Honda’s new seven-seater diesel CR-V is headed to India, sometime next year. The SUV – now with the specification and seating configuration suited to our market – has great potential here, where customers are on the lookout for alternatives to traditional full-sized SUVs like the Fortuner and the Endeavour. It’s why SUVs like the CR-V have been such a global success. Honda’s boss in India, Yoichiro Ueno is quite bullish; “we are expecting quite a big response to the CR-V as this segment is diesel-oriented.”
However, in an effort to offer an attractive sticker price, Honda may only launch a lower-powered version. While the CR-V is powered by a 160hp version of the 1.6 Earth Dreams diesel in markets like Thailand, we could be getting the 120hp version that’s currently sold in the Philippines. The former has two turbo chargers, one for low speed and another larger one for higher engine speeds; the 120hp version, however, uses only a single turbo, making it more affordable.
What may work in Honda’s favour, if plans come to pass, is the fact that torque output is not too dissimilar; important, when it comes to the heavy lifting required on a bulky SUV. Interestingly, the single turbo version puts out 300Nm; against the twin turbo version’s 350Nm. As a result of this and some shorter gearing, flat-out acceleration isn’t that skewed. The single-turbo version takes a claimed 11.2sec to 100, the twin turbo version takes just 9.7sec, a difference of 1.5sec. Though both versions come with Honda’s new nine-speed automatic. That should make the engine drivable in city traffic.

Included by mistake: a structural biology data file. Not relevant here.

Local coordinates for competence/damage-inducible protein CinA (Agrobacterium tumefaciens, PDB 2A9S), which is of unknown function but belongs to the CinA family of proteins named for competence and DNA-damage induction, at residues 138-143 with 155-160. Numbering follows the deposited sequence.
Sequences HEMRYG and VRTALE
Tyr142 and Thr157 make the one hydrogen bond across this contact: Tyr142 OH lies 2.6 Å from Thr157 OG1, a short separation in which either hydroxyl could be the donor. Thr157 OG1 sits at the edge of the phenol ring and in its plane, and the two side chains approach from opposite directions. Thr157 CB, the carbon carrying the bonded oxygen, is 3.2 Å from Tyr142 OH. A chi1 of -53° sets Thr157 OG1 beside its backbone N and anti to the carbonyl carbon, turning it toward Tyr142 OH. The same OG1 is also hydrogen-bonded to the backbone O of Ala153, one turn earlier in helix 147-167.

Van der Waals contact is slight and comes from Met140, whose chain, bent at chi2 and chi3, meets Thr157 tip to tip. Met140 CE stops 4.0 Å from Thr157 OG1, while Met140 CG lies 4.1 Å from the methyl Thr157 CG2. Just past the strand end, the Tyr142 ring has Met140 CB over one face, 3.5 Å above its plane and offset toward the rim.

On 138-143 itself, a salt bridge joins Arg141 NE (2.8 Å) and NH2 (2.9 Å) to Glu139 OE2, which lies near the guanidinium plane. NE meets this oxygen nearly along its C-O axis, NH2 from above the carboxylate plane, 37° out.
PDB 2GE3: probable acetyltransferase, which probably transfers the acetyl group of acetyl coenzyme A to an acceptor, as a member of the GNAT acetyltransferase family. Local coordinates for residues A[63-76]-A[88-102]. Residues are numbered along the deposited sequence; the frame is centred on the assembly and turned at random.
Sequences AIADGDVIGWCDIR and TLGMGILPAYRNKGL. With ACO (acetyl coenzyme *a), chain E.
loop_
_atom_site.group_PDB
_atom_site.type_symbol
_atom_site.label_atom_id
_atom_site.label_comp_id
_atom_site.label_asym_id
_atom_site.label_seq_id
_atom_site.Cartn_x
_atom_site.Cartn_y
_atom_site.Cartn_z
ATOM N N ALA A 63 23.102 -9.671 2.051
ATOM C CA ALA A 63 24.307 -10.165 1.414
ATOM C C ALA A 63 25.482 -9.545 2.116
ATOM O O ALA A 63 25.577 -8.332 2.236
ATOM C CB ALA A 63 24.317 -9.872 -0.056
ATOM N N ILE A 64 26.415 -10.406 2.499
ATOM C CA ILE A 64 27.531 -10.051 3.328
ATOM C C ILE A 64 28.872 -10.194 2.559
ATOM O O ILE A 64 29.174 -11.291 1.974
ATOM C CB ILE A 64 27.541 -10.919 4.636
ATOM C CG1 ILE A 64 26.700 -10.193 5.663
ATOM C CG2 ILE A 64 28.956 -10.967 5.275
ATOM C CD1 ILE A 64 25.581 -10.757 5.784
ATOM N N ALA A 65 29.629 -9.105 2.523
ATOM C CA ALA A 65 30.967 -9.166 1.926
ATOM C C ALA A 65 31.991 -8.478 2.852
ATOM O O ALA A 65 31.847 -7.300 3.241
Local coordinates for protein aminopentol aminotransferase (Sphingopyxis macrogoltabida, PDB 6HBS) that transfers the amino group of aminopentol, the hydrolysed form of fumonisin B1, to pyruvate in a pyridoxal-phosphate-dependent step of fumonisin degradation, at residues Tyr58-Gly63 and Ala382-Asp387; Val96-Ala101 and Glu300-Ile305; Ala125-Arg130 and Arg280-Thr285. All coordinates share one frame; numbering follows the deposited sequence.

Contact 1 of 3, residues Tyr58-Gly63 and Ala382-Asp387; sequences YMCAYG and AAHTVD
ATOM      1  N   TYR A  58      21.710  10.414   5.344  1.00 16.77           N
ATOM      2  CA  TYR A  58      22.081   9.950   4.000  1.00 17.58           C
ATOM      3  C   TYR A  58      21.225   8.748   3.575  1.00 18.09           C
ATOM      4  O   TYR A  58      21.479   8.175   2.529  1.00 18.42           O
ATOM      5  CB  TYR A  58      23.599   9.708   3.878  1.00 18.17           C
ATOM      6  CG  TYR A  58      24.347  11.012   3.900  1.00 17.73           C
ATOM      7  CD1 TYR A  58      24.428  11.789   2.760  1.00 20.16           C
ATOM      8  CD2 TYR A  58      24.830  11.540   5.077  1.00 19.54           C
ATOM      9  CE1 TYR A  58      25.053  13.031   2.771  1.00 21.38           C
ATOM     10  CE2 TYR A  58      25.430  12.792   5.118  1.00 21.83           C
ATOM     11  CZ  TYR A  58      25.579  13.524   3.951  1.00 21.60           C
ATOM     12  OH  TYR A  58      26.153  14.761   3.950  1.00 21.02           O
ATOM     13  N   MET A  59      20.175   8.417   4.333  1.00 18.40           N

Q&A Yoichiro Ueno, President & CEO, Honda Cars India
The new Amaze just made its debut at the 2018 Auto Expo. What kind of potential do you see in the sedan?
We see huge potential for the Amaze in India as we see a lot of first-time buyers coming to the entry-level segment, where we plan to establish the car. The car is a reflection of the preference of Indian customers. We received a lot of feedback from the customers for the first-generation Amaze.
What was the intention behind offering a diesel CVT with the Amaze? And will this go to your other cars in the range – like the City?
We are seeing a big transition in demand from manual to automatic due to the increasing traffic conditions. We also received a lot of requests for automatic or CVT with diesel. We cannot fully provide every model with a diesel CVT but we are expanding automatics to some models.
Honda is going ahead with diesel engines, unlike competitors. What’s the rationale behind that?
While we have seen some shift from diesel to petrol because the price gap is narrowing, it is very important to have diesel, as we still see a lot of customer demand in Tier II and III cities.